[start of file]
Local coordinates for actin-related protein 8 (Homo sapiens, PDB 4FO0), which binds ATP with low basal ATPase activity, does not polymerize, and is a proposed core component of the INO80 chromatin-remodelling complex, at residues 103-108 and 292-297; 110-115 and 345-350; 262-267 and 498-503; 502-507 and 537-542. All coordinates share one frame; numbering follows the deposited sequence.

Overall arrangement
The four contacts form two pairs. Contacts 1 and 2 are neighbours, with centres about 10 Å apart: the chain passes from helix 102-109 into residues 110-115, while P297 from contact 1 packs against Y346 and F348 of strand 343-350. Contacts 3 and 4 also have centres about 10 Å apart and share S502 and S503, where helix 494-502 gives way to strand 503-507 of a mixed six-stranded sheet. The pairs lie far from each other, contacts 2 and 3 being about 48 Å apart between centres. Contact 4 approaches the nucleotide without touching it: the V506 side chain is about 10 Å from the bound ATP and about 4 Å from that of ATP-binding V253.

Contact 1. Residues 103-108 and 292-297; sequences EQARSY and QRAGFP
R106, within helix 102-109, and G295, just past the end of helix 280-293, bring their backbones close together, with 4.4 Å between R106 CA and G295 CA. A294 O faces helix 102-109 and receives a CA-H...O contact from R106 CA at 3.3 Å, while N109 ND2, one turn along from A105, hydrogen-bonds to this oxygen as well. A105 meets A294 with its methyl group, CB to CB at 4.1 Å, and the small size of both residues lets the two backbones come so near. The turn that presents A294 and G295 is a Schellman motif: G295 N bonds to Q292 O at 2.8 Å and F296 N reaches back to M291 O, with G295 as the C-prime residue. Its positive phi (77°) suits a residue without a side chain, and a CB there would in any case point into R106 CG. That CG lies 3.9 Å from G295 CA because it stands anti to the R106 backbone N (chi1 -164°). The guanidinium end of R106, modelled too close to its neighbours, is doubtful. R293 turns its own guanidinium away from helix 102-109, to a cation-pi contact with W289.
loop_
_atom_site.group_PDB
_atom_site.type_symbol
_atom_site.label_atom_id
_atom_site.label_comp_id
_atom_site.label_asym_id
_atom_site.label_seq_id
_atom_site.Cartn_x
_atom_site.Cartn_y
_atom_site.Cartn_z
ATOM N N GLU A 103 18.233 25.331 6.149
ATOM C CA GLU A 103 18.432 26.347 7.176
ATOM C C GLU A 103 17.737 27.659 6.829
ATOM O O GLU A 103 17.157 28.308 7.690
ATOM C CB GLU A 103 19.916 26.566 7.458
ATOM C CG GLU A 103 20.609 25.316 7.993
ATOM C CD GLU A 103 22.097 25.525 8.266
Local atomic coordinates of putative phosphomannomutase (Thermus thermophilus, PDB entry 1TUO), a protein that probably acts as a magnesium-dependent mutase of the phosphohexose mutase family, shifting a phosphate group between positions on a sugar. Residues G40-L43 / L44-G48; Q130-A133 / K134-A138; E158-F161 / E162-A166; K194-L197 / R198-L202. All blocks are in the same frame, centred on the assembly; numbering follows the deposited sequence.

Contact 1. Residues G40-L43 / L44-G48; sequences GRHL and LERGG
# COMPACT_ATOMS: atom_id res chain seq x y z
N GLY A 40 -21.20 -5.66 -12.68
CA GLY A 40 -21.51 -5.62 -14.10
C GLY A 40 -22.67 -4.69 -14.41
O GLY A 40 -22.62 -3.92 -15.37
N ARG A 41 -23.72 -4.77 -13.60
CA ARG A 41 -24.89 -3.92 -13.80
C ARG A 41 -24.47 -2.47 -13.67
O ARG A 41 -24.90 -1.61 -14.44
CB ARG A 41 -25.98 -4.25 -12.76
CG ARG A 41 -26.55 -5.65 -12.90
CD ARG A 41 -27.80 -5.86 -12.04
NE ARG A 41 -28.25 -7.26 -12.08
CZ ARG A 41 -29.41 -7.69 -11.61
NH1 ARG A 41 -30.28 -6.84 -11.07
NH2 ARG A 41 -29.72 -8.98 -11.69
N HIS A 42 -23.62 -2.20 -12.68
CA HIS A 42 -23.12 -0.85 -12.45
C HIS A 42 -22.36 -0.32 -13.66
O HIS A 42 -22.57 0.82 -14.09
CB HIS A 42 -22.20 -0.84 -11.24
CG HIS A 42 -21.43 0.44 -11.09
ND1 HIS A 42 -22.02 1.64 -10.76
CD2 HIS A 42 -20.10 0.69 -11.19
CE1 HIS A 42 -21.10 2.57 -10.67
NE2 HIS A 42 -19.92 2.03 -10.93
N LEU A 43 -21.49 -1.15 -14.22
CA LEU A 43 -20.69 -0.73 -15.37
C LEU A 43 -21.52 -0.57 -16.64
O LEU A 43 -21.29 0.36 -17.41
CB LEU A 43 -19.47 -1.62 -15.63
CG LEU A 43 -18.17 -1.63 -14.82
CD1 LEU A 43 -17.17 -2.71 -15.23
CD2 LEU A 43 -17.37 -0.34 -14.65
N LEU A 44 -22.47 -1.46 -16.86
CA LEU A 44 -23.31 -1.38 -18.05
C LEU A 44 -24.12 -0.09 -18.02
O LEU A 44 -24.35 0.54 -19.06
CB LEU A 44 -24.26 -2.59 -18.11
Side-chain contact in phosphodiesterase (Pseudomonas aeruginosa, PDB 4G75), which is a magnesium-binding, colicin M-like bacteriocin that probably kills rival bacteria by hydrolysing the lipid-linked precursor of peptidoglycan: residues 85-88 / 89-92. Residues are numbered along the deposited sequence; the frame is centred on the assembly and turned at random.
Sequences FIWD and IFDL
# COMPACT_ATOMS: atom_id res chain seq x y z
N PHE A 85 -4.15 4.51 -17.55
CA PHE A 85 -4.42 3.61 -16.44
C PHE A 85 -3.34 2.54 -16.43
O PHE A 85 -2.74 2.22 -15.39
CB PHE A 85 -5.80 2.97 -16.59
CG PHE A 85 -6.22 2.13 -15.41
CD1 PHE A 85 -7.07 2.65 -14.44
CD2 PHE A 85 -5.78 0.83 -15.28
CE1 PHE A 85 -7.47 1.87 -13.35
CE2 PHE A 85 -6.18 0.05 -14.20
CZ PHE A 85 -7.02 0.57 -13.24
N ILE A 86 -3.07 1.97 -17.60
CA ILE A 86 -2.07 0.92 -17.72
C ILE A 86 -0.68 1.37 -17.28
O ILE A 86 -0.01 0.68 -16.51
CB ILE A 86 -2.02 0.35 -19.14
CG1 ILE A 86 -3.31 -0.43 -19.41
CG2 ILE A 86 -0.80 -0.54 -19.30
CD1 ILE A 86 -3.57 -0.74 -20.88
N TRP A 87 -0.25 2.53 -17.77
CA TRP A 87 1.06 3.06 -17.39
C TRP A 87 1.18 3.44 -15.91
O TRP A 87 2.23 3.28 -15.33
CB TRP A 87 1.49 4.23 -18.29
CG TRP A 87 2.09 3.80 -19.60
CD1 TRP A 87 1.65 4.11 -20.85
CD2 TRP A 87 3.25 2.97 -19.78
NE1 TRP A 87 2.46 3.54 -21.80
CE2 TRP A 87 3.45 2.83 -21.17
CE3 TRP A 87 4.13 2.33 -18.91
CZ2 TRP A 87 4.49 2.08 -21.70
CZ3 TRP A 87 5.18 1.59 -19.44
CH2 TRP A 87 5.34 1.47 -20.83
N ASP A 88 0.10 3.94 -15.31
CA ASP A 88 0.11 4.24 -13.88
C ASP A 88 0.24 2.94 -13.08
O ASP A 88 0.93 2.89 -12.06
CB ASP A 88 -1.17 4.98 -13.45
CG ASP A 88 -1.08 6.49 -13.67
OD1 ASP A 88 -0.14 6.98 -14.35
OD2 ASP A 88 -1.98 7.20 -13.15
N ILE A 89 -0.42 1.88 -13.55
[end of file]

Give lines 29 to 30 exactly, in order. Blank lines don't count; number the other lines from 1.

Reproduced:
O GLY A 40 -22.62 -3.92 -15.37
N ARG A 41 -23.72 -4.77 -13.60